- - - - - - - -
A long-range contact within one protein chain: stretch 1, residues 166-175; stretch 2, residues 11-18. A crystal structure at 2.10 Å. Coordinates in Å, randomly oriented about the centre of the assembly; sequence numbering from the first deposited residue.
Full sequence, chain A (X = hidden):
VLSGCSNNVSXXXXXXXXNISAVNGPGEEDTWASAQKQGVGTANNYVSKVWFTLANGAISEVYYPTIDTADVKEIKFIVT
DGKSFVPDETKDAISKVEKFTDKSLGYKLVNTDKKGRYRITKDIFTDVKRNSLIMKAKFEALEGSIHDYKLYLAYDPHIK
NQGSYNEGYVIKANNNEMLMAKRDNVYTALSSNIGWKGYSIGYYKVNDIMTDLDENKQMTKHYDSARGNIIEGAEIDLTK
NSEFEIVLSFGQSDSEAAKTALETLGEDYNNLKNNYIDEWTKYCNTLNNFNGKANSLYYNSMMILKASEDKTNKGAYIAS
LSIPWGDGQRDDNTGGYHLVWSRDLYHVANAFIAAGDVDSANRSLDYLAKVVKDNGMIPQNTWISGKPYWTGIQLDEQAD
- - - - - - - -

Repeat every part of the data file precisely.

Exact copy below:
A long-range contact within one protein chain: stretch 1, residues 166-175; stretch 2, residues 11-18. A crystal structure at 2.10 Å. Coordinates in Å, randomly oriented about the centre of the assembly; sequence numbering from the first deposited residue.
Full sequence, chain A (X = hidden):
VLSGCSNNVSXXXXXXXXNISAVNGPGEEDTWASAQKQGVGTANNYVSKVWFTLANGAISEVYYPTIDTADVKEIKFIVT
DGKSFVPDETKDAISKVEKFTDKSLGYKLVNTDKKGRYRITKDIFTDVKRNSLIMKAKFEALEGSIHDYKLYLAYDPHIK
NQGSYNEGYVIKANNNEMLMAKRDNVYTALSSNIGWKGYSIGYYKVNDIMTDLDENKQMTKHYDSARGNIIEGAEIDLTK
NSEFEIVLSFGQSDSEAAKTALETLGEDYNNLKNNYIDEWTKYCNTLNNFNGKANSLYYNSMMILKASEDKTNKGAYIAS
LSIPWGDGQRDDNTGGYHLVWSRDLYHVANAFIAAGDVDSANRSLDYLAKVVKDNGMIPQNTWISGKPYWTGIQLDEQAD